The standard that most of us use for communicating over the web is known as HTTP/1.1. It’s been around for some time, since 1999 in fact. It also has a number of features that put limits on how fast websites can load. This in turn spawned some clever workarounds by clever web developers. 

Now, the new standard HTTP/2 is here. It delivers quite a range of improvements. Many people will see websites loading faster. However to get the benefits of HTTP/2, site owners will have to undo some of the fixes introduced for HTTP/1.1.

Before we move on, it’s worth mentioning security.

You might have heard that HTTP/2 will only work over a secure connection. This isn’t quite true in that (following much debate) the specification doesn’t require it. However, it looks as though browsers will only support it over TLS, so from a practical point of view, HTTP/2 websites will be secure by default.

This will in itself have implications for performance, but these are beyond the scope of this article.

Why do we need HTTP/2?

Does it ever feel as though, despite ever-improving broadband connections, the web isn’t actually getting any faster?

One reason is that web pages are on average getting bigger. There is more imagery, more video, more interactivity.

Increasingly, we don’t just go to a website to read something. We want to look at cat pictures, watch movie trailers or book a holiday. There is also a virtual epidemic of third-party content on websites, especially retail sites. Advertising, tracking, multivariate testing – it all adds up.

According to the HTTP Archive, the average page size in July 2015 was 2.11MB, up from 1.77MB in July 2014 and just 807kB in 2011.

We’re also more likely to be accessing the web over mobile networks. And while 4G has improved the experience for many of us, it can’t get over the issue of higher latency on mobile. In other words, data generally takes longer to travel between a server and a device on a mobile network.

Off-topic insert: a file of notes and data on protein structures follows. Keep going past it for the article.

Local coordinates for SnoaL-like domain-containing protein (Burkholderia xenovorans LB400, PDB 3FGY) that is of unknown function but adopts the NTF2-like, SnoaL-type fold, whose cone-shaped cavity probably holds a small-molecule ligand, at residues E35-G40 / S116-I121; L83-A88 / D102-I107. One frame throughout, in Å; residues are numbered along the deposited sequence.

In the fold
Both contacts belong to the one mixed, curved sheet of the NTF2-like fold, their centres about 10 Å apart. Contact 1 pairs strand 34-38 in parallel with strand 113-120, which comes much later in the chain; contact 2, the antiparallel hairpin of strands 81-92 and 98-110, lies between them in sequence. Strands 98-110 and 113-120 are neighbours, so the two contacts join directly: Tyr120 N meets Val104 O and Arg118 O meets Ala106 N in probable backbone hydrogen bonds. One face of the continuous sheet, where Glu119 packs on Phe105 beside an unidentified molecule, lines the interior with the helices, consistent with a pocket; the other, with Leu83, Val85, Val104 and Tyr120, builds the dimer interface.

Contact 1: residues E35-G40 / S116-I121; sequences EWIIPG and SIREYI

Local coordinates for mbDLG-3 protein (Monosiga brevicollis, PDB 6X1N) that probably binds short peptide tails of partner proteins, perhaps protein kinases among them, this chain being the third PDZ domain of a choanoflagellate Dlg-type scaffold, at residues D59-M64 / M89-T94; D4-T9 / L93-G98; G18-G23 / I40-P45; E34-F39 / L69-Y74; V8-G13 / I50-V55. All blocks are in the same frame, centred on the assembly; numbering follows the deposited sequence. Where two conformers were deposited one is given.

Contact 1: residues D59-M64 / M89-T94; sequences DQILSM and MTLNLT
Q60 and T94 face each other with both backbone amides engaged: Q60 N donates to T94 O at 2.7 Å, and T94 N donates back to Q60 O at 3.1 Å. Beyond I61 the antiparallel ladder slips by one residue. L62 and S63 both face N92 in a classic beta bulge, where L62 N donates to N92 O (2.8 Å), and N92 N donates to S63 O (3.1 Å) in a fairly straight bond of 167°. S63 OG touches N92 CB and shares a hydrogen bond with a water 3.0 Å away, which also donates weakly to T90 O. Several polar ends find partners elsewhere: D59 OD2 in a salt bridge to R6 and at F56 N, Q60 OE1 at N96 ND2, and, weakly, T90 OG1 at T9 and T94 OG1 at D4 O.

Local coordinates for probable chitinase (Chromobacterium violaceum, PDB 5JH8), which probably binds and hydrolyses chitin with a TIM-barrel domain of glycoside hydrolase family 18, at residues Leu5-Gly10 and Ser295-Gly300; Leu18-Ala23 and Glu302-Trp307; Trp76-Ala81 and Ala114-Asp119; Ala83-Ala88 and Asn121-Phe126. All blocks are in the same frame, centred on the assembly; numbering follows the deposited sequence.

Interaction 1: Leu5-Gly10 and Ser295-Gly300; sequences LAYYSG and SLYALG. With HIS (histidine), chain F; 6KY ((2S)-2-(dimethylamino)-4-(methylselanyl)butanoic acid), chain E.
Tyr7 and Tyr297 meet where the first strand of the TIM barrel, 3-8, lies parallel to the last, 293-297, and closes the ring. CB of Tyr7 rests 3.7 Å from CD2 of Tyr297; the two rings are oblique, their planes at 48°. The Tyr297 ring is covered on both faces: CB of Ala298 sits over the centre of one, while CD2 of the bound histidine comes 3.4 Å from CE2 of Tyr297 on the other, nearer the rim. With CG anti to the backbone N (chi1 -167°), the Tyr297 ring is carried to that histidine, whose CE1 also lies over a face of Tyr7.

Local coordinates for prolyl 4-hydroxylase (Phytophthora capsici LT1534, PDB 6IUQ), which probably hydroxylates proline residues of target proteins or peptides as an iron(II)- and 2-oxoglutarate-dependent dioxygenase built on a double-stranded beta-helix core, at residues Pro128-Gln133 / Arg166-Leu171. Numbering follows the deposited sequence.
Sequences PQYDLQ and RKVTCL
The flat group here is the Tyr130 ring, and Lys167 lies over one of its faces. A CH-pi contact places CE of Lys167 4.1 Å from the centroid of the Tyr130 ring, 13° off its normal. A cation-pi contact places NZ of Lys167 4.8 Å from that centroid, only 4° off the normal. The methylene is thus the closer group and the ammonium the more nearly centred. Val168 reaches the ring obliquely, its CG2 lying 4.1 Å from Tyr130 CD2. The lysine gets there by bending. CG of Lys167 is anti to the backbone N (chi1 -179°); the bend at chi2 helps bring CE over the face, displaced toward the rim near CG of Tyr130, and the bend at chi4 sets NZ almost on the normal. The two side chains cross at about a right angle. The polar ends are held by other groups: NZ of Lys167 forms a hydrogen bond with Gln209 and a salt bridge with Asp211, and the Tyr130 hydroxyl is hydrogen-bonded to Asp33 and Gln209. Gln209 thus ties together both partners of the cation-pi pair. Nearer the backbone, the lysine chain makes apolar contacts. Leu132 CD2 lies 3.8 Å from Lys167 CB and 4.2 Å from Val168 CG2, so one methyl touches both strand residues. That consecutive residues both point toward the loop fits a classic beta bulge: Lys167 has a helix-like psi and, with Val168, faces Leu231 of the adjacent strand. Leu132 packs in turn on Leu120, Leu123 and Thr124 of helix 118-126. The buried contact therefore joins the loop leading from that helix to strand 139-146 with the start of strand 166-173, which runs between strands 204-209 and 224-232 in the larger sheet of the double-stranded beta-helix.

The bottom line is that HTTP/1.1 isn’t quite up to the job of supporting this brave new worldwide web. 

The good news is that its successor, HTTP/2, fixes a lot of the problems inherent in HTTP/1.1.

However it also means that many websites are going to have to change.

Widely used practices designed to improve a website’s performance will no longer apply. Some could actually have the opposite effect. And while this might seem like an obscure technical issue, it’s going to affect your website in the very near future.

So now let’s look at some of the new features of HTTP/2 and how they’ll make some of the practices that work in HTTP/1.1 redundant.

Multiplexing streams

One of the most important features of HTTP/2 is multiplexing. This means that many (in theory, an unlimited number of) requests and responses can load in parallel over the same connection. 

So what will this mean for performance optimisation? Which current best practices will be affected? 

Domain sharding

Many websites make use of something called domain sharding. Currently, browsers open a limited number of connections (typically six or more) per hostname. This allows the browser to download a similarly limited number of resources in parallel.

To increase this limit, some websites load resources from multiple domains (or shards). For example, if your web page includes lots of images, you might split them between, and

Multiplexing in HTTP/2 should make domain sharding redundant. In fact, sites that use multiple shards could actually be worse off. This is because sharding comes at a price: whenever a browser visits a new domain, it has to look up the address of that domain.

This is called a DNS lookup and it takes time, delaying the point at which the browser can start loading any content from that domain.

In HTTP/1.1, browsers open multiple connections so that multiple requests and responses can travel in parallel.

In HTTP/2, multiple requests and responses can be sent in parallel over a single connection.

Merging files